I hadn't originally planned a 5200 version, but I became a lot more familiar with the 5200 once I joined AtariAge. Getting the controller code right was the hardest part of the conversion. I had originally tested everything on a 4-port 5200 and I had to recall the game when I discovered that 2-port machines handle the controllers a little differently.
Ken (BD): I targeted the 5200 from the beginning, since I thought it would be more convincing to be a proto on the 5200. Also, it was a system I had (not) done anything with before I started porting some of the 8-bit computer titles to the 5200. I really hated most compromising on some of the screens not being 100% like the arcade due to screen height. I also am lacking one of the parts (I think it is an onion) due to font limitations.
Are there any interesting secrets or trivia about or in the game?
Bryan (CC): Both versions have different hidden screens, and I like to fill up empty ROM space with text. The 5200 version contains the names of everyone who participated in the artwork contest on AtariAge.
There are also is a code that enables 4 more screens, and another code that lets you play all the screen in mirror mode (flipped left/right). These are hinted to in the manual but no one has really asked anything about them. But since you have, 767 enables mirror mode and 243 enables the extra screens. These codes only work on the AA 5200 cartridge version. There may or may not be different codes that work on the demo version.
What other games are you working on now?
Bryan (CC): I'm extremely scatterbrained, and I tend to have several projects going at once. I don't like to talk about them much until I reach a point where I'm confident they will be finished. I'd rather surprise people with something out of thin air than have people lamenting my slow progress. There will be a new 5200 release soon, though.
Ken (BD): I am currently only working on Beef Drop 7800. I had some looks at the 5200 Tempest code but haven't did anything with it. Before BD 7800 I did experiment some with doing Q*Bert on the 7800 but didn't do too much with it.
Bryan, what's the story with Atari forcing AA to pull the 5200 version of Castle Crisis?
Bryan (CC): Well, the new Atari is trying to make money off the classic stuff, so they're enforcing their copyrights more than we're used to. AtariAge can't afford to get into a legal battle, so I can't argue with the decision to pull it. I don't think homebrews like Castle Crisis are the sort of thing they need to be going after, but I'm not their high-priced lawyer.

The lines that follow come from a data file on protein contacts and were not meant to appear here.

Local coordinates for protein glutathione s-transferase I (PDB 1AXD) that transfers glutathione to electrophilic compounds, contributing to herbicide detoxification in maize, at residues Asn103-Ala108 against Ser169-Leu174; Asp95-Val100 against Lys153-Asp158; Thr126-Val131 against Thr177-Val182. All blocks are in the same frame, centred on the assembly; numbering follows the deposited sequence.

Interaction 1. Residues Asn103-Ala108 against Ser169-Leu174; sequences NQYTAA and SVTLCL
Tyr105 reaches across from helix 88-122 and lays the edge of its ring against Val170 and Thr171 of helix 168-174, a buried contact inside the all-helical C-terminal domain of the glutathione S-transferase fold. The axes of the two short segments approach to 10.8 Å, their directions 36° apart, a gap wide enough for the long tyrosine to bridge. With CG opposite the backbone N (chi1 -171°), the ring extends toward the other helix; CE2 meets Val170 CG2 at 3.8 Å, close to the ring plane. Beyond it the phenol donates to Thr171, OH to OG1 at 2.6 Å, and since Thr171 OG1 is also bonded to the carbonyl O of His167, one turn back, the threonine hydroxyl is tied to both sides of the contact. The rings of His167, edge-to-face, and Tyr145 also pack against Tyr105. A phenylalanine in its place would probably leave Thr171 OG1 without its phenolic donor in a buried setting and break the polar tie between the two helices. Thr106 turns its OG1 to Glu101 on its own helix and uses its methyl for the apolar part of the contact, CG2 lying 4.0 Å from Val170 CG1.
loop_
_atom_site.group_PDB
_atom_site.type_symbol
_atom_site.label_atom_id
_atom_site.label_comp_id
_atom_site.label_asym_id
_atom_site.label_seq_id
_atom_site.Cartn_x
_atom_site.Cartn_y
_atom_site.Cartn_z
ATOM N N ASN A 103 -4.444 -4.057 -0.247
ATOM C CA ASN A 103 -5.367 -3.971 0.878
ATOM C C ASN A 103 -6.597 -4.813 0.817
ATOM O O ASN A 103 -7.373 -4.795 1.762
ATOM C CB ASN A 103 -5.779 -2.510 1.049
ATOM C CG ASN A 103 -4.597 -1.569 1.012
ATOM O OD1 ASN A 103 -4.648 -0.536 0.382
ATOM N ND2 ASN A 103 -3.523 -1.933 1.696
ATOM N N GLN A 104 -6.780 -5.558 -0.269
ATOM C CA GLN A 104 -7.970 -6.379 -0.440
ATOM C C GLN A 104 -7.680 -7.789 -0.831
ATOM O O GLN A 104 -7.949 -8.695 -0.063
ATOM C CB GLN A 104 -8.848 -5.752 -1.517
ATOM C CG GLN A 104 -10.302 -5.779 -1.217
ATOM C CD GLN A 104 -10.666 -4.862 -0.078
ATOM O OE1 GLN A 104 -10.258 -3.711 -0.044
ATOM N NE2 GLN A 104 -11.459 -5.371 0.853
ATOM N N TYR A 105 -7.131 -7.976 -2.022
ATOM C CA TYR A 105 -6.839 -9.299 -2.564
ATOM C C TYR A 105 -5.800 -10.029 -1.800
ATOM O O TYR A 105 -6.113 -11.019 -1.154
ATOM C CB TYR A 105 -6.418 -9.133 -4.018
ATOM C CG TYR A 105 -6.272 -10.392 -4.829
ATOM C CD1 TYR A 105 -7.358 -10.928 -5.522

Ken, is there a lot involved with porting the 8-bit game to the 7800? How long do you think it will take to complete Beef Drop for the 7800?
Ken (BD): Well I originally kept the 7800 in mind when I first started writing the game and what I had read up on on the 7800. Unfortunately I diverged a little from that plan over time. I tried to keep the game logic pretty much separate from the graphics logic so I could just drop in a new graphics engine. I did not use things like hardware collision detection to make it easier to port.
What advice would you give to someone who wants to program an 8-bit or 5200 game?
Bryan (CC): One of the cool things about classic systems is that they can be completely mastered. In a modern computer system, all kinds of things are going on that you have no control over. Of course, old systems require that you learn assembly language if you want professional results. Fortunately, modern PCs have made developing for these systems much easier. You can assemble and test your program in a emulator almost instantly, but remember to occasionally test your project on real hardware too.
Ken (BD): Start out with a small project learning Machine Language and the machine hardware and work up to a bigger project. This is much easier to do on the 8-bit computers though since you can mix BASIC and ML, and can also use other languages like Action and C as you learn the hardware.
Thanks Bryan and Ken for not only for writing this interview, but writing such faithful editions of our favorite arcade games!
|7800 version of Beef Drop|